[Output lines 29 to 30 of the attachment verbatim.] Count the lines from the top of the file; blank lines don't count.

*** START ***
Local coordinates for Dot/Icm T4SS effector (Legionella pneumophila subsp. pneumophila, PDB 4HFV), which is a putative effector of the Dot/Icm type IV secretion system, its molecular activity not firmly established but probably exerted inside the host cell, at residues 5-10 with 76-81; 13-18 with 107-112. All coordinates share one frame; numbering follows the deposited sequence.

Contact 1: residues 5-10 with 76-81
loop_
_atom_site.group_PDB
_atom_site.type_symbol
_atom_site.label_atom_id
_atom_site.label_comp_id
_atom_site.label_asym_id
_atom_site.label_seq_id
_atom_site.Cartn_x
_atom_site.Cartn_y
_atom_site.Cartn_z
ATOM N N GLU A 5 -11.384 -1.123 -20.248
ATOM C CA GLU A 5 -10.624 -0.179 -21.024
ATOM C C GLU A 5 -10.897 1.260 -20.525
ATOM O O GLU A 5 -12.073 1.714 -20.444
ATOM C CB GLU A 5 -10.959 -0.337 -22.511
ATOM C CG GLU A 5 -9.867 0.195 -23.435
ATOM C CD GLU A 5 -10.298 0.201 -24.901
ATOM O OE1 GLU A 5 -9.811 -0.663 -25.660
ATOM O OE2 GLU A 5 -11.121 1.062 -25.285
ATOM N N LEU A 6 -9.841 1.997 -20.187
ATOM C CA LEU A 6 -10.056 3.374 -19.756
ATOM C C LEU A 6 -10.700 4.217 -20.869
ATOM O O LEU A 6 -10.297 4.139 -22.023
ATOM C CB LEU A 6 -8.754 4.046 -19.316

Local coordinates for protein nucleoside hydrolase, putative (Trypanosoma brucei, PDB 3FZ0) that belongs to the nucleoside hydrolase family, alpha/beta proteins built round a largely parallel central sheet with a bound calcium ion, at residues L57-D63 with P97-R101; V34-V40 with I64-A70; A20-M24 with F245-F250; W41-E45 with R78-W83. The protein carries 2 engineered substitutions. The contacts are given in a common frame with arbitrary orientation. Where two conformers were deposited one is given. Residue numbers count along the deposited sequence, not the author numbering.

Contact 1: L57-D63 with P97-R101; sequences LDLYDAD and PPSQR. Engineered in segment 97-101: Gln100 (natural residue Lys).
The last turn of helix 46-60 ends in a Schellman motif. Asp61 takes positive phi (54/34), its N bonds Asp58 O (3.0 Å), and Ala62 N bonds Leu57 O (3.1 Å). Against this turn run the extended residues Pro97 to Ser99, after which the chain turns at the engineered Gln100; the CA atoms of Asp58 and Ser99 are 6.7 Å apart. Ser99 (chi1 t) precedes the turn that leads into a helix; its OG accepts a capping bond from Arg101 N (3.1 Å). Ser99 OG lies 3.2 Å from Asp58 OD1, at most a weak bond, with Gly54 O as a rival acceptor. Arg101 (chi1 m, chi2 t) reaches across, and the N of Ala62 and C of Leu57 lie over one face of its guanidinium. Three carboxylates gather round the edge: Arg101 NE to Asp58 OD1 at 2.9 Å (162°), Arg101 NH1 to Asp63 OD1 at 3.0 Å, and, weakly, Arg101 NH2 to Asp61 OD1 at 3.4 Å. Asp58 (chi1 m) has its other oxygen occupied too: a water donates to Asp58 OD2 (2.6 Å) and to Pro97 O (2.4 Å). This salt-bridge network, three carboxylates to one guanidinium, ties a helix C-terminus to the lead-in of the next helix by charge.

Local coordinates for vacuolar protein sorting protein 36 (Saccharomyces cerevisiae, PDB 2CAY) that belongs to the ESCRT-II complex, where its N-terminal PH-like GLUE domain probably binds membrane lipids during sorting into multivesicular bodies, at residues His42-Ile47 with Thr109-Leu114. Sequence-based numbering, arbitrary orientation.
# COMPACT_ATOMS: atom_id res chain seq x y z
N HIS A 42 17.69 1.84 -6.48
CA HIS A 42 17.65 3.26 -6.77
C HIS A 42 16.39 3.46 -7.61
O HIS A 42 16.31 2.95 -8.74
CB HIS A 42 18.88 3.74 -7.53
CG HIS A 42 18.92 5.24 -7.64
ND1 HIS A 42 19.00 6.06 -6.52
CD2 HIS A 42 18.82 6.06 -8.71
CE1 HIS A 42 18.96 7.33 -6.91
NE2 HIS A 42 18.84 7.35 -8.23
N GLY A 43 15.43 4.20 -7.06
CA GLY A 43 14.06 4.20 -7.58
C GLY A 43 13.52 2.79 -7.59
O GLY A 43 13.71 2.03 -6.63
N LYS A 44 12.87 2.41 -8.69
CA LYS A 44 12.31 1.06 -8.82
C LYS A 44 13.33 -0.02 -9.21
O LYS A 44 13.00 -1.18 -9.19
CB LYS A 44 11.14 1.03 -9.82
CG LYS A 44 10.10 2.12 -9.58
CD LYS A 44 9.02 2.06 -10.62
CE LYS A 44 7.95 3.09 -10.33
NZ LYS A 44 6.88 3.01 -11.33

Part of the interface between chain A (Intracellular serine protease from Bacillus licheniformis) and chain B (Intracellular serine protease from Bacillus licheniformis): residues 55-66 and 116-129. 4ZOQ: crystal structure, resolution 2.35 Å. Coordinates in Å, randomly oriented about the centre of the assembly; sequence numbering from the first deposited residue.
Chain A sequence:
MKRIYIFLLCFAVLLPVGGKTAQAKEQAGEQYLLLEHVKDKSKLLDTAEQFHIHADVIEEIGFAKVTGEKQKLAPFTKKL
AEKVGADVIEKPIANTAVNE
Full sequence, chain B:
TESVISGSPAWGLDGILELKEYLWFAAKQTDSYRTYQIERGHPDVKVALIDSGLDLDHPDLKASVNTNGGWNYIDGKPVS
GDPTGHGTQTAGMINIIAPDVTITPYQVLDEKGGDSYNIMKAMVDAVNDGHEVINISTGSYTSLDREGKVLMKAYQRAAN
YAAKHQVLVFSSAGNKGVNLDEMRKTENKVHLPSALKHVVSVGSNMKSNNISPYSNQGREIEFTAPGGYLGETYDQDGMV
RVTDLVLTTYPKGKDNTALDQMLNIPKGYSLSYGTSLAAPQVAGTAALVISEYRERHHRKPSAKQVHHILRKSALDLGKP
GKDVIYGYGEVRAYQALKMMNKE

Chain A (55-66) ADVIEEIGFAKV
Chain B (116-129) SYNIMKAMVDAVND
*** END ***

The last turn of helix 46-60 ends in a Schellman motif. Asp61 takes positive phi (54/34), its N bonds Asp58 O (3.0 Å), and Ala62 N bonds Leu57 O (3.1 Å). Against this turn run the extended residues Pro97 to Ser99, after which the chain turns at the engineered Gln100; the CA atoms of Asp58 and Ser99 are 6.7 Å apart. Ser99 (chi1 t) precedes the turn that leads into a helix; its OG accepts a capping bond from Arg101 N (3.1 Å). Ser99 OG lies 3.2 Å from Asp58 OD1, at most a weak bond, with Gly54 O as a rival acceptor. Arg101 (chi1 m, chi2 t) reaches across, and the N of Ala62 and C of Leu57 lie over one face of its guanidinium. Three carboxylates gather round the edge: Arg101 NE to Asp58 OD1 at 2.9 Å (162°), Arg101 NH1 to Asp63 OD1 at 3.0 Å, and, weakly, Arg101 NH2 to Asp61 OD1 at 3.4 Å. Asp58 (chi1 m) has its other oxygen occupied too: a water donates to Asp58 OD2 (2.6 Å) and to Pro97 O (2.4 Å). This salt-bridge network, three carboxylates to one guanidinium, ties a helix C-terminus to the lead-in of the next helix by charge.

Local coordinates for vacuolar protein sorting protein 36 (Saccharomyces cerevisiae, PDB 2CAY) that belongs to the ESCRT-II complex, where its N-terminal PH-like GLUE domain probably binds membrane lipids during sorting into multivesicular bodies, at residues His42-Ile47 with Thr109-Leu114. Sequence-based numbering, arbitrary orientation.